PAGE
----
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(1651 – 1715)

When I am good, it is because you [God] make me so….  It is yourself that you love in me; you are the life of my soul as my soul is the life of my body; you are more intimately present to me than I am to myself; this I, to which I am so attached and which I have so ardently loved, ought to be strange to me in comparison with you….

I do all things but by your means; you cause me to do them; it is you who put them in me. These good works, which are your gifts, become my works; but they do not cease to be your gifts; and they cease to be good works if I look at them for a moment as emanating from myself, or if I forget that they are good only because they come from you.

God interposes himself as it were, between me and myself; he separates me from myself; he desires to be nearer to me by his pure love than I am to myself. He would have me look upon this “me” as a stranger; he would have me escape from its walls.  What I am ought certainly to be less precious to me than he by whom I am....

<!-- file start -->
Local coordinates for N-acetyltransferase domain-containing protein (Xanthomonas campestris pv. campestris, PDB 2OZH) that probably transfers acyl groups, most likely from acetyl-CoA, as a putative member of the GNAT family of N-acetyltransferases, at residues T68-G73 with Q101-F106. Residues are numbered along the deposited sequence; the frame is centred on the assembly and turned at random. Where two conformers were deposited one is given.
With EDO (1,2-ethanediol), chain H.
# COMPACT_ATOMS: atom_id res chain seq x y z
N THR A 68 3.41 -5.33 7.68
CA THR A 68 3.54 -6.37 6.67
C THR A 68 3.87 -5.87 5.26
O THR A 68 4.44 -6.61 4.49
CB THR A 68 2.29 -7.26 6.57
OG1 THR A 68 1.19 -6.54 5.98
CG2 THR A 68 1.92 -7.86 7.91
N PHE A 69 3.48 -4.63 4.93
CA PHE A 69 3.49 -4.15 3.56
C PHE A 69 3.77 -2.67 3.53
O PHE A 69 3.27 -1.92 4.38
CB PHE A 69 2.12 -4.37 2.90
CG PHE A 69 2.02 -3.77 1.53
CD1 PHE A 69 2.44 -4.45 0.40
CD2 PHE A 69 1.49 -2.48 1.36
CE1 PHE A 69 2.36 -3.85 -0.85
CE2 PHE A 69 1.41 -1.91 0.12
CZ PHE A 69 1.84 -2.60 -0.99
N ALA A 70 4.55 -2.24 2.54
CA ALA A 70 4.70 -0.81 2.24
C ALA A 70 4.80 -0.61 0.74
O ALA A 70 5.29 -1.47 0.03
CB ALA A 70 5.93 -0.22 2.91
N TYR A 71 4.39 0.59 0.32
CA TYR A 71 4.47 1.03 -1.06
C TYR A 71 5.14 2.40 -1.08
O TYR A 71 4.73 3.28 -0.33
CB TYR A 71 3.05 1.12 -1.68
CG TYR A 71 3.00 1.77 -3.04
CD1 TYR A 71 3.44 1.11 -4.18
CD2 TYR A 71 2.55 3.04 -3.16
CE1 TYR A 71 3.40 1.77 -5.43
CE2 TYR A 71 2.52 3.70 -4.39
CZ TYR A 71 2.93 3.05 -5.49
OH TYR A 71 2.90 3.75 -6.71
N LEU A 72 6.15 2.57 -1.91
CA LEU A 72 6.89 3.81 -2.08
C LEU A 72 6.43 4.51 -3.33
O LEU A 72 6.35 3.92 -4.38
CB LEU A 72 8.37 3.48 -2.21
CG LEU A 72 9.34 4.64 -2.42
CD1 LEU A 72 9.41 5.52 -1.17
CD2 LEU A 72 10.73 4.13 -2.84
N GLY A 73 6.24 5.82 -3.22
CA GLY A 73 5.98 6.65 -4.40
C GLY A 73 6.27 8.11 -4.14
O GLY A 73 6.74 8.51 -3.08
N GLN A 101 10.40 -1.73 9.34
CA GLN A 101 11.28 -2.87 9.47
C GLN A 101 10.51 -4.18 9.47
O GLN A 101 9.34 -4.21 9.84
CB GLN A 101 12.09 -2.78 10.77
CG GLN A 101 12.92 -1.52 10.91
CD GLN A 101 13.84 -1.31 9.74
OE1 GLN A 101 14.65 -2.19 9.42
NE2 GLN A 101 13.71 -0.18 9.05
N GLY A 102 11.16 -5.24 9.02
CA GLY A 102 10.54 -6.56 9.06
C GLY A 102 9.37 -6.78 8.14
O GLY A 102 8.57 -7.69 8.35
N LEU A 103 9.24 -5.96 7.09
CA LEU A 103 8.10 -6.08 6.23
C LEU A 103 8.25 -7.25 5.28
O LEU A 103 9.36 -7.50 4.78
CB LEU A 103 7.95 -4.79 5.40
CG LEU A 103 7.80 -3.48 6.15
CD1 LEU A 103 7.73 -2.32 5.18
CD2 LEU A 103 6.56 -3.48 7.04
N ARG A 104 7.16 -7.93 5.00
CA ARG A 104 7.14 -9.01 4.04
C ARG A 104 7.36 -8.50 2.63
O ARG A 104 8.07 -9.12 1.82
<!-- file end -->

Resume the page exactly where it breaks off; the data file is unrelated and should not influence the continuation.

You, then, (it is my delight to believe it!) are incessantly working within me; there you labour invisibly like a miner in the depths of the earth. You do everything and yet the world beholds you not, attributes nothing to you; and even I myself wandered everywhere vainly searching for you outside of myself; I ran over all the wonders of nature that I might form some conception of your greatness; I asked your creatures about you and not once thought of finding you in the depths of my heart where you had never ceased to dwell. No, O my God! it is not necessary to descend into the depths nor to pass beyond the seas; it is not necessary to ascend into the heavens to find you; you are nearer to us than we are to ourselves.

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In their many different idioms the classical spiritual writers have attempted to throw light on the eternal question of union with God. 
Every month we give you a brief passage from a spiritual classic.